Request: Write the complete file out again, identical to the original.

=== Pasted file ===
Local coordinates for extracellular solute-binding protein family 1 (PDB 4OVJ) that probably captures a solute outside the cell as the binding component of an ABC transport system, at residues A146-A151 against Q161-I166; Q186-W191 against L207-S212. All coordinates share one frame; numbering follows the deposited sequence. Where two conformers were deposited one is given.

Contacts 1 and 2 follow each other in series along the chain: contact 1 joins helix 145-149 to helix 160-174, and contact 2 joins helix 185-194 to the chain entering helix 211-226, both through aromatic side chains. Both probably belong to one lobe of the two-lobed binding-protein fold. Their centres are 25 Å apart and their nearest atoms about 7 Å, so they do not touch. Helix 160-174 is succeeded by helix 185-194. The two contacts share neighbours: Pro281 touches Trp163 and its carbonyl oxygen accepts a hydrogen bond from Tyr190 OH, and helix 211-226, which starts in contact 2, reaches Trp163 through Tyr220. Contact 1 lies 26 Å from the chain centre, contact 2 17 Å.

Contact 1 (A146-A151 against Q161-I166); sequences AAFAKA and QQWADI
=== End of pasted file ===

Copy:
Local coordinates for extracellular solute-binding protein family 1 (PDB 4OVJ) that probably captures a solute outside the cell as the binding component of an ABC transport system, at residues A146-A151 against Q161-I166; Q186-W191 against L207-S212. All coordinates share one frame; numbering follows the deposited sequence. Where two conformers were deposited one is given.

Contacts 1 and 2 follow each other in series along the chain: contact 1 joins helix 145-149 to helix 160-174, and contact 2 joins helix 185-194 to the chain entering helix 211-226, both through aromatic side chains. Both probably belong to one lobe of the two-lobed binding-protein fold. Their centres are 25 Å apart and their nearest atoms about 7 Å, so they do not touch. Helix 160-174 is succeeded by helix 185-194. The two contacts share neighbours: Pro281 touches Trp163 and its carbonyl oxygen accepts a hydrogen bond from Tyr190 OH, and helix 211-226, which starts in contact 2, reaches Trp163 through Tyr220. Contact 1 lies 26 Å from the chain centre, contact 2 17 Å.

Contact 1 (A146-A151 against Q161-I166); sequences AAFAKA and QQWADI